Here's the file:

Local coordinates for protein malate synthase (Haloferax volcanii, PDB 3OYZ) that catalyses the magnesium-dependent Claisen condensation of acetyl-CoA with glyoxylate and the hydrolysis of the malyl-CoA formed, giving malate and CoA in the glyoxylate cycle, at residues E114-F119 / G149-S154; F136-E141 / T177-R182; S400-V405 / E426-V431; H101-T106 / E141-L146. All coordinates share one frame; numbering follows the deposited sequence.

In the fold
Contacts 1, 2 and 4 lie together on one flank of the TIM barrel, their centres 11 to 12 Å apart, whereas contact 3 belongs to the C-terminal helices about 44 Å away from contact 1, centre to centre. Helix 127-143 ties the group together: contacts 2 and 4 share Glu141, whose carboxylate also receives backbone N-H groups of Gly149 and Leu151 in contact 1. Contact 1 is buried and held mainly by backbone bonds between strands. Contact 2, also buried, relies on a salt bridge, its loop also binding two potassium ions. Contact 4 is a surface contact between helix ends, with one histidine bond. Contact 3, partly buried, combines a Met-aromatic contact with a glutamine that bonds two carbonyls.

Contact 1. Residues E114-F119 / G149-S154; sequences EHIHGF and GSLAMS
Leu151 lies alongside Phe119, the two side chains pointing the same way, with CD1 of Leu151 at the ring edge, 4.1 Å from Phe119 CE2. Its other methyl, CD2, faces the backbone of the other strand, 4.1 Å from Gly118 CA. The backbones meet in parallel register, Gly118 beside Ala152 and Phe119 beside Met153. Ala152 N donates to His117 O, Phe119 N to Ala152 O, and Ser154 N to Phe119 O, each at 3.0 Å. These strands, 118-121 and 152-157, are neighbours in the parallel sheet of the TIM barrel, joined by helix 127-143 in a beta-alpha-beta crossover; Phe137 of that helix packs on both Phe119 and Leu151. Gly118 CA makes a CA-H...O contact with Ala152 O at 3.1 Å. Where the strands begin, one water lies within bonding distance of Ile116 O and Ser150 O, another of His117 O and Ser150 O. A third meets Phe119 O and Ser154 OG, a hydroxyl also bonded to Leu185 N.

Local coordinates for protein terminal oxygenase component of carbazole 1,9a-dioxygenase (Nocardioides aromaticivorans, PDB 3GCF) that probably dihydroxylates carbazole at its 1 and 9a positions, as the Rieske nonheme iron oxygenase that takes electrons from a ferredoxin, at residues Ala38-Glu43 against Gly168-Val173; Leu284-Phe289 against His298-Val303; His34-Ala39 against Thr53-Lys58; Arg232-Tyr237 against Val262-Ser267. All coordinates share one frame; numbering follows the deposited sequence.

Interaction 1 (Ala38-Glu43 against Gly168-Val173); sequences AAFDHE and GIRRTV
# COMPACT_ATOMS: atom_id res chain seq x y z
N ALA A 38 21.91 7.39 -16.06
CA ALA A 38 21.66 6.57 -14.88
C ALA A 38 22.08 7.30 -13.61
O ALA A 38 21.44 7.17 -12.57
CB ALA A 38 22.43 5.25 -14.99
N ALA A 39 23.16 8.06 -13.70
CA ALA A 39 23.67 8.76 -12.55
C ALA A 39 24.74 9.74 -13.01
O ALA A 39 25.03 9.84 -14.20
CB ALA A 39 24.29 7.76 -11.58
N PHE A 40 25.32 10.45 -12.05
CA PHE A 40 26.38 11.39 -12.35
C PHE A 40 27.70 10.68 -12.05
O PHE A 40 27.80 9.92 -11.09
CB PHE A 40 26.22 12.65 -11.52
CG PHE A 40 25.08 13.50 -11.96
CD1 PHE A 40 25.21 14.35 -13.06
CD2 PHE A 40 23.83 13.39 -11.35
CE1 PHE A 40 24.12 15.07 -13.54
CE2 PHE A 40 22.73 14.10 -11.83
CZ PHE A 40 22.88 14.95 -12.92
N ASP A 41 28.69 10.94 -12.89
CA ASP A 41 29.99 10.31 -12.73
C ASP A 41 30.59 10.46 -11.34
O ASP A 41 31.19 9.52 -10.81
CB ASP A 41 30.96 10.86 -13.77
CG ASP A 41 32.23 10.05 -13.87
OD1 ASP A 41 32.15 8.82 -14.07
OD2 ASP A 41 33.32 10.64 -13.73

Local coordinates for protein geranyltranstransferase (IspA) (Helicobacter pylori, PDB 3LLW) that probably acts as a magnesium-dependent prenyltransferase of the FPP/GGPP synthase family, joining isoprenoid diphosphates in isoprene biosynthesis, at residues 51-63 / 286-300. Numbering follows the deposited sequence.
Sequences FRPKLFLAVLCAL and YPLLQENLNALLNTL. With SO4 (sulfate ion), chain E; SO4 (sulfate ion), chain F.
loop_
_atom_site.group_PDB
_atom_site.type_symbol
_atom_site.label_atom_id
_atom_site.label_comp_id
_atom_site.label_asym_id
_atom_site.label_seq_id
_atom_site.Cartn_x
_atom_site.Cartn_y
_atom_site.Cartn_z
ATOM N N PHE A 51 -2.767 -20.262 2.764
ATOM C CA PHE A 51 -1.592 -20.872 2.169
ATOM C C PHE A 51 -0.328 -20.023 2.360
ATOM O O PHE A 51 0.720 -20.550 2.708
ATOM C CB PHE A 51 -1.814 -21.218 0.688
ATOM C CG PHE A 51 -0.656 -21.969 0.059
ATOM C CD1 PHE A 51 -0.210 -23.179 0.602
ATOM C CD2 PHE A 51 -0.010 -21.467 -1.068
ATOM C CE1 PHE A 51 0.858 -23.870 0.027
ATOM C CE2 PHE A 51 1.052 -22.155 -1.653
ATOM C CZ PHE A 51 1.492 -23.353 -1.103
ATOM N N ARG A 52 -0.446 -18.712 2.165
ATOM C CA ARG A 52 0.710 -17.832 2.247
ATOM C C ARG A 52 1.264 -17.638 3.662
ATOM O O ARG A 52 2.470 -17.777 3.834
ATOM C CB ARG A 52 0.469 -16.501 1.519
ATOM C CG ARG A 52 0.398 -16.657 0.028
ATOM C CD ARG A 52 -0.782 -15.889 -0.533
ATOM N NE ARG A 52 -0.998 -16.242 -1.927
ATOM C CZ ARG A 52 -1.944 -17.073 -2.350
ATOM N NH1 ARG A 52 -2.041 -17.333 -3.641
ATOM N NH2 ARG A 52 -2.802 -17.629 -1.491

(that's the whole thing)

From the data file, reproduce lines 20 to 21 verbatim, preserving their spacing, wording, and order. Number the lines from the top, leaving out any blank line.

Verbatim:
CA PHE A 40 26.38 11.39 -12.35
C PHE A 40 27.70 10.68 -12.05